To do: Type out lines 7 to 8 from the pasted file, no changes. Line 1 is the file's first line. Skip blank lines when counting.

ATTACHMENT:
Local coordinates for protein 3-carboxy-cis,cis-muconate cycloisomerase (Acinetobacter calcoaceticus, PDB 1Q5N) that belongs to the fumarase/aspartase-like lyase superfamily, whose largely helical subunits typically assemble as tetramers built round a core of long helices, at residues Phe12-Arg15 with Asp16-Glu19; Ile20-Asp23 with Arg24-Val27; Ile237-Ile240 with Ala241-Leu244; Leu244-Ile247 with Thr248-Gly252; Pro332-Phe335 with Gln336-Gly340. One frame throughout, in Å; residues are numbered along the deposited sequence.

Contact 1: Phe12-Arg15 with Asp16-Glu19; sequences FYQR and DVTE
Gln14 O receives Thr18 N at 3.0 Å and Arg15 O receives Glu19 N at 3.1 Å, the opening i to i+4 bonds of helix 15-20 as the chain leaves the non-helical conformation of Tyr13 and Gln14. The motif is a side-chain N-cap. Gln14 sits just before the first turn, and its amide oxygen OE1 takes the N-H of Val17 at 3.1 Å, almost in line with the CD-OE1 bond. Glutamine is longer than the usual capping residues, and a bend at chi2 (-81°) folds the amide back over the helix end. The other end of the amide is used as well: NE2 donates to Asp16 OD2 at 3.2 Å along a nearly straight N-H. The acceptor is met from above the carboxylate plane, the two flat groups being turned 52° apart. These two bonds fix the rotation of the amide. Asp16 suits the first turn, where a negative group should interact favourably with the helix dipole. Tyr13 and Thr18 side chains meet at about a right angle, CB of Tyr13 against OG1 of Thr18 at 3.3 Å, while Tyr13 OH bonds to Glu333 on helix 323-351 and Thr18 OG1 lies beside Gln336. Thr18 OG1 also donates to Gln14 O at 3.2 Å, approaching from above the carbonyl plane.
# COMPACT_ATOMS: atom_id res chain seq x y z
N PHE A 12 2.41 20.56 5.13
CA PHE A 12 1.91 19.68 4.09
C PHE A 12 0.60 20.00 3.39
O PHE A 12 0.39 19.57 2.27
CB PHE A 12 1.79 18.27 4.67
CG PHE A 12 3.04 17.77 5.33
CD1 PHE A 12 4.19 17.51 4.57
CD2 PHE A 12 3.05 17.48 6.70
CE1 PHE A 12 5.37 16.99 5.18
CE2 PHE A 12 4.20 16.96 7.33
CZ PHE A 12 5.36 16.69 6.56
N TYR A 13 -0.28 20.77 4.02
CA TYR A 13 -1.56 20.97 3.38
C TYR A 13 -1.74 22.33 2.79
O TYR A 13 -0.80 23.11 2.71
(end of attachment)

C PHE A 12 0.60 20.00 3.39
O PHE A 12 0.39 19.57 2.27